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Front Behav Neurosci. 2014 Jul 23;8:244. doi: 10.3389/fnbeh.2014.00244. eCollection 2014.

Exercise reverses the effects of early life stress on orexin cell reactivity in male but not female rats.

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Neurobiology of Addiction Laboratory, The Centre for Brain and Mental Health Research, School of Biomedical Sciences and Pharmacy, Hunter Medical Research Institute, University of Newcastle Newcastle, NSW, Australia.
Neurobiology of Stress and Addiction Laboratory, Department of Psychology, University of Massachusetts Amherst, MA, USA.


Early life stress (ELS) is a known antecedent for the development of mood disorders such as depression. Orexin neurons drive arousal and motivated behaviors in response to stress. We tested the hypothesis that ELS alters orexin system function and leads to an altered stress-induced behavioral phenotype in adulthood. We also investigated if voluntary exercise during adolescent development could reverse the ELS-induced changes. Male and female Wistar rats were subjected to maternal separation stress on postnatal days (PND) 2-14. A subset of animals was given access to running wheels in late adolescence (1hr/day, PND40-70). In adulthood, rats were exposed to restraint stress and then tested on the open field (OF) and elevated plus maze (EPM). Brains were processed for Fos-protein and orexin or tyrosine hydroxylase immunohistochemistry. Restraint stress stimulated Fos-protein expression in perifornical area orexin cells, the paraventricular hypothalamic nucleus, and paraventricular thalamic nuclei, but this neuronal response was dampened in male and female rats exposed to ELS. ELS also reduced exploration in the OF, without affecting EPM behavior. These neural and behavioral changes are consistent with a depressive-like phenotype. Adolescent exercise reversed the orexin and behavioral deficits in ELS males. Exercise was not protective in females, although this may be due to sex differences in running behavior. Our findings highlight the inherent plasticity of the orexin system-a trait that may lead to a state of pathological rewiring but could also be treated using non-pharmacological approaches. We also highlight a need to better understand the sex-specific changes in orexin circuits and stress-related pathology.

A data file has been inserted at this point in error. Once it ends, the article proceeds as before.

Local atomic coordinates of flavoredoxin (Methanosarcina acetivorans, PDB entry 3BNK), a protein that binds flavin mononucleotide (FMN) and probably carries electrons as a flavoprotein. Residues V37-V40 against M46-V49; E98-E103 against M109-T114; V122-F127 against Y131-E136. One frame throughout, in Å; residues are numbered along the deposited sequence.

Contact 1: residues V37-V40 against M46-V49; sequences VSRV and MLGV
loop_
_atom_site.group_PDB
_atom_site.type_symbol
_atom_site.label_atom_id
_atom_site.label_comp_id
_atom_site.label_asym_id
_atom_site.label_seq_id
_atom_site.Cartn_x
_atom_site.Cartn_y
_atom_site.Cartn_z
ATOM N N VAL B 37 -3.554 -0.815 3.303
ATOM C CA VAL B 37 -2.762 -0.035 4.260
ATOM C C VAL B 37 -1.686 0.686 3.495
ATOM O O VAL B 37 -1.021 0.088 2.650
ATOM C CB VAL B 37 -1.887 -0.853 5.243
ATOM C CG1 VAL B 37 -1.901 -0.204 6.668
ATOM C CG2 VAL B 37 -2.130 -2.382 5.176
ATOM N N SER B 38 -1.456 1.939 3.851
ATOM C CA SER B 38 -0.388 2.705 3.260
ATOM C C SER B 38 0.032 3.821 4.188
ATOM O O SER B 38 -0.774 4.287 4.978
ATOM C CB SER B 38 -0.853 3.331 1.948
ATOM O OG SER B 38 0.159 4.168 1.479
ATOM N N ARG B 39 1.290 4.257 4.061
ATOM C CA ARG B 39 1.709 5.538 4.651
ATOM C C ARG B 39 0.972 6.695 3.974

exercise; hypocretin; hypothalamus; maternal separation; orexin; plasticity; sex-differences; stress

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